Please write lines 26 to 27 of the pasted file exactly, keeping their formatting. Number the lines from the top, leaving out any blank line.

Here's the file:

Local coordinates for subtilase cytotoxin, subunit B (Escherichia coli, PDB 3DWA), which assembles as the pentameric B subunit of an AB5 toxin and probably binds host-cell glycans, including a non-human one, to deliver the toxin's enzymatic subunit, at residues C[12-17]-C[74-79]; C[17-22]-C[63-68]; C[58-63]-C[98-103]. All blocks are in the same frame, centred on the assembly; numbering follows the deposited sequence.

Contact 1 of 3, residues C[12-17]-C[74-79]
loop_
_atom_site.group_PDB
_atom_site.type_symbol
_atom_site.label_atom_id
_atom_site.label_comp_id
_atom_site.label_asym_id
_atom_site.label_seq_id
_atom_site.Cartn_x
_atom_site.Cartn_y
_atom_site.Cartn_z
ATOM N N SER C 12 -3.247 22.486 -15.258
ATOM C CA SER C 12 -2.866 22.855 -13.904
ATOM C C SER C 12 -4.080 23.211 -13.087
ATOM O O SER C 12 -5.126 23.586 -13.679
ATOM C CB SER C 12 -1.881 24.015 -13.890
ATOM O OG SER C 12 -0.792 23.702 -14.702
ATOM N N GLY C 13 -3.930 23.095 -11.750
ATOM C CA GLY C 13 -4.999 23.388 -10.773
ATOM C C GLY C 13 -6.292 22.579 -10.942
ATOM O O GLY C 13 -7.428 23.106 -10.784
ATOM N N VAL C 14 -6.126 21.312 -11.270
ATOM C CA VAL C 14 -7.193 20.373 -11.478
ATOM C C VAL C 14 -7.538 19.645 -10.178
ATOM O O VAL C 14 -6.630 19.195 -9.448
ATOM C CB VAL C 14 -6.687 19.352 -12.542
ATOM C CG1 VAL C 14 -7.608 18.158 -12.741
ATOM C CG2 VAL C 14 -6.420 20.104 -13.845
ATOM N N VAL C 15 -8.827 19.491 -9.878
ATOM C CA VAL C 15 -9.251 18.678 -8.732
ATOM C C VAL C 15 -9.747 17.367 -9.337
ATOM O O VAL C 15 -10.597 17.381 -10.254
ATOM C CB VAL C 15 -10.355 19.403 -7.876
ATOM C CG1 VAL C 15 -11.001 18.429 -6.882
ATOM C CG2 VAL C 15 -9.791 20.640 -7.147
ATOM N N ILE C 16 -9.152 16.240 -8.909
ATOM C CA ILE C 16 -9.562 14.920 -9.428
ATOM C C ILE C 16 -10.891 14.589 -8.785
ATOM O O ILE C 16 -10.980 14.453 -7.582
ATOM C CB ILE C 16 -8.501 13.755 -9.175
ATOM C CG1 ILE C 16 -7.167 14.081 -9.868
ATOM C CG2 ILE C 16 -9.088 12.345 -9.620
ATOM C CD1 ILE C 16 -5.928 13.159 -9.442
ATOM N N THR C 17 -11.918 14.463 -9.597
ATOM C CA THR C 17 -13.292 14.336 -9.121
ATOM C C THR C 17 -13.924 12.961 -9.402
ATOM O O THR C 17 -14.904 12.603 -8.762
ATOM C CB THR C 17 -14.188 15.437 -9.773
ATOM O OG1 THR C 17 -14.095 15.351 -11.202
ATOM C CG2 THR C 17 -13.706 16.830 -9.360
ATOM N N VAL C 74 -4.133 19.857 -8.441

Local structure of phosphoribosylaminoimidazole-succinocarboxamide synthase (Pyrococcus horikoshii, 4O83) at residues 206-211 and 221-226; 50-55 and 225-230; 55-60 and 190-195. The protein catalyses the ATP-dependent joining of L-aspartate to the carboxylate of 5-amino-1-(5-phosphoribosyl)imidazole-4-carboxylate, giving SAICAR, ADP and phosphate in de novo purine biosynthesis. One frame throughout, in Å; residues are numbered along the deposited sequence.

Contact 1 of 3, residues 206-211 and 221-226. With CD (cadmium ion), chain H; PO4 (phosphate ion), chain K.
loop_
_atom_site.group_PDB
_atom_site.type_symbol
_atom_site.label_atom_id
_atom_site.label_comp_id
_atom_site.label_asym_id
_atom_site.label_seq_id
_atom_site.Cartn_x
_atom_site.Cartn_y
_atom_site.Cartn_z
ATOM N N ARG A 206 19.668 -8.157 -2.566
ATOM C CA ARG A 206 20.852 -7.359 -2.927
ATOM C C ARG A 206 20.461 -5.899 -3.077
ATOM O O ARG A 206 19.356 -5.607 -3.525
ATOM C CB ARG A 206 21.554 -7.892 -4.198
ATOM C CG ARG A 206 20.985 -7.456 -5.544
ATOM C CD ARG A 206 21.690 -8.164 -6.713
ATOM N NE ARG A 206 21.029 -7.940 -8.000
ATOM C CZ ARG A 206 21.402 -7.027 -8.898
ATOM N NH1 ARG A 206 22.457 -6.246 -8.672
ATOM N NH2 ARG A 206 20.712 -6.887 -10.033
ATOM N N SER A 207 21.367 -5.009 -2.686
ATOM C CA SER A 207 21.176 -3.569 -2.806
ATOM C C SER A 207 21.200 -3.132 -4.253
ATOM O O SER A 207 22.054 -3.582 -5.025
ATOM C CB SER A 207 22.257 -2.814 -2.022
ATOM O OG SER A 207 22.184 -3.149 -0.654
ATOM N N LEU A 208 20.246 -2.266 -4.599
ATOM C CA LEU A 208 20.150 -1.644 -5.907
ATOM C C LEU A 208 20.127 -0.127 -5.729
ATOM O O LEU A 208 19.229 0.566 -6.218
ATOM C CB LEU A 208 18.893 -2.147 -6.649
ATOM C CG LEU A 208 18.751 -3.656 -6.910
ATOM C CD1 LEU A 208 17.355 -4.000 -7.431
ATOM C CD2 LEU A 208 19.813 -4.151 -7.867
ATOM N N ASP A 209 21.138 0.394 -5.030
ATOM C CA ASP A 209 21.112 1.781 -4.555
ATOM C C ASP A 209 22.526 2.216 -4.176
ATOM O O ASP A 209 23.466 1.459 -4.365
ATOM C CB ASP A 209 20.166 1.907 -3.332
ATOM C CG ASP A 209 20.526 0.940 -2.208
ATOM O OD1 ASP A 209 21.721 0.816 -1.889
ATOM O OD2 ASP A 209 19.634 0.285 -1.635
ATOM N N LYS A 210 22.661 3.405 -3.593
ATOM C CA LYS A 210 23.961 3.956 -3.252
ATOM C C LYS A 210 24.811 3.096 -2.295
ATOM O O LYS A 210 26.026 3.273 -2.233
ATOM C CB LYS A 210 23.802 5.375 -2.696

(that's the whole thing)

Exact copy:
ATOM O O VAL C 14 -6.630 19.195 -9.448
ATOM C CB VAL C 14 -6.687 19.352 -12.542